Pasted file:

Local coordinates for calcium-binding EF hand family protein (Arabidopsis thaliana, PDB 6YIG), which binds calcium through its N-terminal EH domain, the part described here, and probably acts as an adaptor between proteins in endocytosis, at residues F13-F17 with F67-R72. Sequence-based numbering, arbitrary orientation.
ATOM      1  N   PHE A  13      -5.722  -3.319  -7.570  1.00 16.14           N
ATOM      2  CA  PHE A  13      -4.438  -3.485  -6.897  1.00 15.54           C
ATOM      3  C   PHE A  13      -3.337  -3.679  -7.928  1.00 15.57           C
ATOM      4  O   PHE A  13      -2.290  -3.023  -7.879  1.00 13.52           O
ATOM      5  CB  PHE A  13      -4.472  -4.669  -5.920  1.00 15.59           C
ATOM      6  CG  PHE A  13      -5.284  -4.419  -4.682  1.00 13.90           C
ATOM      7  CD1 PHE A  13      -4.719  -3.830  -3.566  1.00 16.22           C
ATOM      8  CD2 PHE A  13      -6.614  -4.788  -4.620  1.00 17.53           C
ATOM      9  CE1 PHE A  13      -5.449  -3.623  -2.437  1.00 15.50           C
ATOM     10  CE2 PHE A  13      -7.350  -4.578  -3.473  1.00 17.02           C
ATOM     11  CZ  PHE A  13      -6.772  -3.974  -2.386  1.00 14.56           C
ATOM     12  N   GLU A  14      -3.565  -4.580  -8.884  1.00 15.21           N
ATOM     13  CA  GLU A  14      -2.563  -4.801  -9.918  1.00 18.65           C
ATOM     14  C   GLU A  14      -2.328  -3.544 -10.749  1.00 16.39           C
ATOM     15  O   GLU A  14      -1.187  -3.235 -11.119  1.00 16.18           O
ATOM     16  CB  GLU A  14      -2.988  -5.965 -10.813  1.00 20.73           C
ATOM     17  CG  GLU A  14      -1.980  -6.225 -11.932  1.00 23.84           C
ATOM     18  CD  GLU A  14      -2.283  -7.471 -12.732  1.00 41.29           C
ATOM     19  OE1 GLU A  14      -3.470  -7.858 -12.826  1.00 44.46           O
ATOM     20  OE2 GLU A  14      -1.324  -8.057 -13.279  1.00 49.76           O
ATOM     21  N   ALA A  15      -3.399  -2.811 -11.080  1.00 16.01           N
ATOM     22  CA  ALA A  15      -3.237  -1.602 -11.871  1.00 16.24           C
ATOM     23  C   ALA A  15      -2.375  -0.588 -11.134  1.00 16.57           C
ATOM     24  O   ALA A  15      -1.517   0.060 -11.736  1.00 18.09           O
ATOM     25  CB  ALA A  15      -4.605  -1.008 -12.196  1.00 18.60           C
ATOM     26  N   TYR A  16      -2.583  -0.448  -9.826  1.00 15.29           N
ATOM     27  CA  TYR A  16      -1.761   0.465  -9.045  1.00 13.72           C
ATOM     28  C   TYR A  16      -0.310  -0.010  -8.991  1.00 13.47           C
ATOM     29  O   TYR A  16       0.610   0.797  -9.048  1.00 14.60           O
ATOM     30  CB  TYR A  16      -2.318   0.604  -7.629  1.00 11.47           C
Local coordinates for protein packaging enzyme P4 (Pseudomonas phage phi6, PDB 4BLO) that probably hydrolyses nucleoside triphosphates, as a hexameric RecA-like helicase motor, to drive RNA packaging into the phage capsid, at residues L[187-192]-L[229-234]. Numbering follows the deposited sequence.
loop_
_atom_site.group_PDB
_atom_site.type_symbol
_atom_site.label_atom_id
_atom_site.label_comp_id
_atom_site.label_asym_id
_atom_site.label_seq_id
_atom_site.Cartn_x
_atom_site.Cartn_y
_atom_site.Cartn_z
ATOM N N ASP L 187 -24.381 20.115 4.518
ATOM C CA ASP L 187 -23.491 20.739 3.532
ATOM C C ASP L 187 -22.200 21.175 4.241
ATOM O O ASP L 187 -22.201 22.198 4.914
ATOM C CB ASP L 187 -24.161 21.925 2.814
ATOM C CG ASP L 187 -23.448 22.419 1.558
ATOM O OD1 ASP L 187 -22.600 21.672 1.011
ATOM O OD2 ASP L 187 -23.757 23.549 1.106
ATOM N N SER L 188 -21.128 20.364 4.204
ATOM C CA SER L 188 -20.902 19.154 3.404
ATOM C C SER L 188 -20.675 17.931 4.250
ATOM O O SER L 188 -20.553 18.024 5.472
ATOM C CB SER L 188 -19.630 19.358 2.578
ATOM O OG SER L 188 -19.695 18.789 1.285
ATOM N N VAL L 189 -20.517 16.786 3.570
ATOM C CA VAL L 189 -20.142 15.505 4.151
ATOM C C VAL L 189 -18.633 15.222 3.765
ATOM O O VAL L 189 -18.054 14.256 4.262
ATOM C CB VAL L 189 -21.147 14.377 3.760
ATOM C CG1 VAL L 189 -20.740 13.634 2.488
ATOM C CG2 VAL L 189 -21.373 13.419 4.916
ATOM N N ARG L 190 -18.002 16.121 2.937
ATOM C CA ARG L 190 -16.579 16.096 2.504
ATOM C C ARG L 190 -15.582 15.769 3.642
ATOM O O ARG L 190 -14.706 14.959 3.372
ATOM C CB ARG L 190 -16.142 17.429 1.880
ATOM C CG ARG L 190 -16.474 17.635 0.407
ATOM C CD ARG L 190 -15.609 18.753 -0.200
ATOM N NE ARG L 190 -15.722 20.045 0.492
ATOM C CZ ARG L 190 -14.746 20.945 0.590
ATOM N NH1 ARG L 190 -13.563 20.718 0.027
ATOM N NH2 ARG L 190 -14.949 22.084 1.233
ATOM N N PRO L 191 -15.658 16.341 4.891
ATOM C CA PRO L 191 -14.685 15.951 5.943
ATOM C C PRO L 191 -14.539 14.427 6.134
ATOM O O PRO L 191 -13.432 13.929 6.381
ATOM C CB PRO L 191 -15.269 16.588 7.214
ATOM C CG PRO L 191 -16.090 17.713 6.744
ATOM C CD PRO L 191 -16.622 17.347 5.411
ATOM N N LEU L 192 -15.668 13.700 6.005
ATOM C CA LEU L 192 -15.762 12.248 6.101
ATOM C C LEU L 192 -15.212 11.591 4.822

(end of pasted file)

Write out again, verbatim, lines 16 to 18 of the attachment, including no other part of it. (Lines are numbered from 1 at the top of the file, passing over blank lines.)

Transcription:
ATOM     15  O   GLU A  14      -1.187  -3.235 -11.119  1.00 16.18           O
ATOM     16  CB  GLU A  14      -2.988  -5.965 -10.813  1.00 20.73           C
ATOM     17  CG  GLU A  14      -1.980  -6.225 -11.932  1.00 23.84           C